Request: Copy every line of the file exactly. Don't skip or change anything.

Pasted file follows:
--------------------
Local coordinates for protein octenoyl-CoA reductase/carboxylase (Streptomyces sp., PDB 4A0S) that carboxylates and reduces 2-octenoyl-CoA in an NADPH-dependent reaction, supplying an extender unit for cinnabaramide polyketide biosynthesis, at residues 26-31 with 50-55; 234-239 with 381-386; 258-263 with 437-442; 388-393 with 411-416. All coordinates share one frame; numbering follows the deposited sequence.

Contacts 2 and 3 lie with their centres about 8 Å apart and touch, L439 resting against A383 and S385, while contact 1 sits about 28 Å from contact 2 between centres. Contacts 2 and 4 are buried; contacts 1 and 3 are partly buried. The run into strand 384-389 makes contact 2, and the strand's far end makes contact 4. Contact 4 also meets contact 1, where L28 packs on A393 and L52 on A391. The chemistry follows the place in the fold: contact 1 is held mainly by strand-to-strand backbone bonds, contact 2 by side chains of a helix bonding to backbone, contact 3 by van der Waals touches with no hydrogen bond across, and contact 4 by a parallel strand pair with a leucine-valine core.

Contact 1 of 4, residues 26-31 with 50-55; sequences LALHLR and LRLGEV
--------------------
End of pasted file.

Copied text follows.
Local coordinates for protein octenoyl-CoA reductase/carboxylase (Streptomyces sp., PDB 4A0S) that carboxylates and reduces 2-octenoyl-CoA in an NADPH-dependent reaction, supplying an extender unit for cinnabaramide polyketide biosynthesis, at residues 26-31 with 50-55; 234-239 with 381-386; 258-263 with 437-442; 388-393 with 411-416. All coordinates share one frame; numbering follows the deposited sequence.

Contacts 2 and 3 lie with their centres about 8 Å apart and touch, L439 resting against A383 and S385, while contact 1 sits about 28 Å from contact 2 between centres. Contacts 2 and 4 are buried; contacts 1 and 3 are partly buried. The run into strand 384-389 makes contact 2, and the strand's far end makes contact 4. Contact 4 also meets contact 1, where L28 packs on A393 and L52 on A391. The chemistry follows the place in the fold: contact 1 is held mainly by strand-to-strand backbone bonds, contact 2 by side chains of a helix bonding to backbone, contact 3 by van der Waals touches with no hydrogen bond across, and contact 4 by a parallel strand pair with a leucine-valine core.

Contact 1 of 4, residues 26-31 with 50-55; sequences LALHLR and LRLGEV